If Osama had planned his own endgame, was he resigned to his fate and even anxious to embrace the martyrdom he had so helped popularize? He may have reckoned that he and Al-Qaeda could not reasonably hope to match, much less outdo, 9/11. With his health then rumored to be undermined by an implacable kidney affliction and an often-incurable heart condition called Marfan's syndrome that threatens early death, had he decided to bow out at the top of his form, at age forty-four, rather than risk an uncertain future that might tarnish his legend? Such was the subject of endless speculation and the stuff of a myth that he and his followers were intent on creating.
But in the practical world what mattered immediately was that Osama, deliberately or by miscalculation, had acted like a Muslim Samson. He had brought the temple down on his Taliban hosts and jeopardized the peerless Afghan sanctuary that had allowed his Al-Qaeda to grow without serious challenge and to extend its operations virtually worldwide. The tantalizing mystery of his fate masked that reality. Inconclusive mountain battles and collusion with like-minded Islamic radicals in Pakistan helped maintain the illusion of intact Al-Qaeda discipline and strength. Well into 2002, Al-Qaeda and Taliban operatives found refuge in the wild and wooly tribal areas along the Afghan border in Pakistan's Northwest Frontier Province, which had scarcely changed since Kipling's day. Yet the Pakistanis caught hundreds of his operatives, many of them mere foot soldiers, and turned them over to the Americans. In April his key young lieutenant, Abu Zubaydah, was wounded and captured in a shoot-out 200 miles to the east, in Faisalabad, near the Indian frontier. In September Ramzi bin al-Shibh, a key cog in the Hamburg cell entrusted with the 9/11 operation, was captured in teeming Karachi, Pakistan's chaotic and lawless principal port.
Indeed there is a world of difference between having the free run of an entire country and the uncertainties of clandestine refuge in Pakistan and elsewhere. Whatever Al-Qaeda's long-standing connections, Pakistan now was run by a general who had stopped openly flirting with Islamist radicals and had thrown in his lot with Washington only days after September 11. Until then, ever since Osama had returned to Jalalabad in 1996, he had done pretty much what he wanted in Afghanistan and Pakistan. Money and old networks stitched together nearly twenty years earlier during the war against the Soviet occupation of Afghanistan stood him in good stead in both countries.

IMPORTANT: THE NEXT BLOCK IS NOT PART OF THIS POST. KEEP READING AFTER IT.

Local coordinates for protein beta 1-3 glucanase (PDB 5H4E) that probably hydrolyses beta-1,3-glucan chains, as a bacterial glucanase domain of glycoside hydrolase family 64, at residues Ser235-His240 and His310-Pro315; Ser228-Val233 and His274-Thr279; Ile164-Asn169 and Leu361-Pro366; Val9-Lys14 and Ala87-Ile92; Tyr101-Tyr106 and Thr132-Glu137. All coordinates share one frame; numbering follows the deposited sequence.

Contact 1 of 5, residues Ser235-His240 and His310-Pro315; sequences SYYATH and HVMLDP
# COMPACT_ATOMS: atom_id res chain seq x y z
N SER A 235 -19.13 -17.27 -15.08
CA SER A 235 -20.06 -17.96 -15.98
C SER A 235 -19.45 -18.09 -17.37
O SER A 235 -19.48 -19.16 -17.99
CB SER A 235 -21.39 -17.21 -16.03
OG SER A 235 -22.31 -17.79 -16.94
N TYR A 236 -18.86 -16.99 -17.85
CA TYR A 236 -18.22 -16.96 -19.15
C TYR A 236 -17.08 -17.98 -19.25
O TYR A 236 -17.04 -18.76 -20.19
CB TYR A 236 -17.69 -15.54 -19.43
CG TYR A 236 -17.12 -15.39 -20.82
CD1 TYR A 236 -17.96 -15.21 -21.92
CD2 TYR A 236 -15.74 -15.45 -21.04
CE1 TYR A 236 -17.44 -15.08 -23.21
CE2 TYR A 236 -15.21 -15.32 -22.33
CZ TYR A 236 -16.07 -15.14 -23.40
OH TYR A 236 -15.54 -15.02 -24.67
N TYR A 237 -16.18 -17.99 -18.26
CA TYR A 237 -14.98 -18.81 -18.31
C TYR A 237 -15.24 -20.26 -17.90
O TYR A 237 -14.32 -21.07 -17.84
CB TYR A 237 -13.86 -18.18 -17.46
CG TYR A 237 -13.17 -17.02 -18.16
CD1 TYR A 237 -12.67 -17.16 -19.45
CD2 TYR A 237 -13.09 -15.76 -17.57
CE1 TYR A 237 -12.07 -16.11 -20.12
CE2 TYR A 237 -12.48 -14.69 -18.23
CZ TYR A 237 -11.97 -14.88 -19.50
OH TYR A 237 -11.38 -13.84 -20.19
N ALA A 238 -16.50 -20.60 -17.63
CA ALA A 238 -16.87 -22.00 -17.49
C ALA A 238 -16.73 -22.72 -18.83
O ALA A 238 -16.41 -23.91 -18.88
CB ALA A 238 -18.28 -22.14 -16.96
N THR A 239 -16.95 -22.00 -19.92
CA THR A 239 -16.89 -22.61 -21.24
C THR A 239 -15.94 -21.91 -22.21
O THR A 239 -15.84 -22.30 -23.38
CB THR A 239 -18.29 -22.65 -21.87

Osama had come so very far since the 1980s, when he had arrived in Afghanistan as an untested youth with little experience but great ambitions. He, who then had been manipulated, had become a past master of flattery, influencing, even threatening those he needed for his purposes. Over the years he had learned to cut corners while still projecting to his followers the image of an uncompromisingly pure man of action. For all his outward devotion to the details of obscurantist Islamic practice, he thought nothing of transgressing his Taliban hosts' puritanical rules. Not for him were Taliban prohibitions on such symbols of modernity as computers, television sets, audio- and videotapes, which were ritually draped by the religious police from trees as satanic works of the infidels.
Above all else, he had been careful to cultivate Mullah Mohammed Omar, the rustic one-eyed Pashtun Taliban leader who one day in Kandahar had donned the cloak that legend claimed was the Prophet's own, thus proclaiming himself the commander of the faithful. In some American circles it became popular to insist that Osama had turned Mullah Omar into his malleable creature. Initially, the record showed no more than that Osama was indeed constantly careful to keep him sweet. Osama supplied him with fancy four-wheel-drive vehicles, cash and flattery, for he knew his own precarious presence in Afghanistan depended solely on Mullah Omar's sufferance. Osama was well aware that some hardheaded Taliban leaders had sought to persuade Mullah Omar to jettison a foreigner who, for all his Islamic credentials in the war against the Red Army, increasingly represented a mortal danger to their regime.
Excerpted from Osama by Jonathan Randal Copyright© 2004 by Jonathan Randal. Excerpted by permission of Knopf, a division of Random House, Inc. All rights reserved. No part of this excerpt may be reproduced or reprinted without permission in writing from the publisher.
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No Man's Land
by Simon Tolkien
Inspired by the experiences of his grandfather, J. R. R. Tolkien, during World War I.
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